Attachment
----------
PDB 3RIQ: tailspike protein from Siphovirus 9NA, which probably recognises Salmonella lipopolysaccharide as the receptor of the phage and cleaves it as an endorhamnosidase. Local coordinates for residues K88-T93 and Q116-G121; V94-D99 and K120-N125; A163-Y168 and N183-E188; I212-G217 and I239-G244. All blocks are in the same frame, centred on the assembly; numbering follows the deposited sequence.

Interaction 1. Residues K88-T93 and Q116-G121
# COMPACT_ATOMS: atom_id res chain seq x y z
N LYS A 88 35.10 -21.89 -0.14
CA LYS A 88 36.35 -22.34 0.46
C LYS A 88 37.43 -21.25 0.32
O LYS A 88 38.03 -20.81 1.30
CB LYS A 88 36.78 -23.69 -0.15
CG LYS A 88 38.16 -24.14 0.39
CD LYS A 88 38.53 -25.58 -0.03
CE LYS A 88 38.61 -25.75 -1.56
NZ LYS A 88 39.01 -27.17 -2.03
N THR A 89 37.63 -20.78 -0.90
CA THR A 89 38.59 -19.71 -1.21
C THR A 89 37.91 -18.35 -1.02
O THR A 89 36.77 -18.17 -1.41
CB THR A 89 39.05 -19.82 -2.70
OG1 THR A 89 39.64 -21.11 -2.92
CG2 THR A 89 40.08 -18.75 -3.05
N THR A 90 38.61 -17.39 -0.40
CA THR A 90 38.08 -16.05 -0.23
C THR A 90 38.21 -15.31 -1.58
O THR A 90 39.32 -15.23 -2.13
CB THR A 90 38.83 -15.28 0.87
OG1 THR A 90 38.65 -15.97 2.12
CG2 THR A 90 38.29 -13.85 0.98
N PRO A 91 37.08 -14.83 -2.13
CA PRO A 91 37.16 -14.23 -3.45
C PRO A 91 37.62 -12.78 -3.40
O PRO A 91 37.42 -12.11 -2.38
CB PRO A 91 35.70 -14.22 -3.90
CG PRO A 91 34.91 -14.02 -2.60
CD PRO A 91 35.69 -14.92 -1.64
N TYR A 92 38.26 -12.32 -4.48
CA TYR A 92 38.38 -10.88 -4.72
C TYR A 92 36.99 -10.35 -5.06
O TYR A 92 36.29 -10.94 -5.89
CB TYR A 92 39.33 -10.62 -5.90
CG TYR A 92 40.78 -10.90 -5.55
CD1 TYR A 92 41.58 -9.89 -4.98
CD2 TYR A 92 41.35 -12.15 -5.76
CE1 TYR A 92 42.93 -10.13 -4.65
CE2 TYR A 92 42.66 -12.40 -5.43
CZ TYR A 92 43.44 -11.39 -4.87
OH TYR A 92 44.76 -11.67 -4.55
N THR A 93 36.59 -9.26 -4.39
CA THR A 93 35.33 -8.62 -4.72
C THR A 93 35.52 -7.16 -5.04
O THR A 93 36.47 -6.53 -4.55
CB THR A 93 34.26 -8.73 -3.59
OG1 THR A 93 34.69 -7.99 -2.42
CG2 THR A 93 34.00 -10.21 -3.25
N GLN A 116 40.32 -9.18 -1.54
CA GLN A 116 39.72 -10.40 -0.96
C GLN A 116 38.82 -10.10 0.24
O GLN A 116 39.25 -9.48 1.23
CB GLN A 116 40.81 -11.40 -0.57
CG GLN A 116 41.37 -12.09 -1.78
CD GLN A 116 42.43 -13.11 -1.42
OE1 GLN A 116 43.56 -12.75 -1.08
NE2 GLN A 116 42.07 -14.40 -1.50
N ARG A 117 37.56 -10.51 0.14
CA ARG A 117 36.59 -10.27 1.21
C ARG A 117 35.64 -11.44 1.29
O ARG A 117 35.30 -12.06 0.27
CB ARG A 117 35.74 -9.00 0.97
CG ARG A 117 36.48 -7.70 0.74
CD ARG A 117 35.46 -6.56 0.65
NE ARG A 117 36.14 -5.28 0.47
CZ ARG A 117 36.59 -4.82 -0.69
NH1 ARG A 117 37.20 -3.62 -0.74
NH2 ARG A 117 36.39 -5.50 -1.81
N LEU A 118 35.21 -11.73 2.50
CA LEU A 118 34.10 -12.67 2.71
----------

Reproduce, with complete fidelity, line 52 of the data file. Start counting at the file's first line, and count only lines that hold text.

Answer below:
CG2 THR A 93 34.00 -10.21 -3.25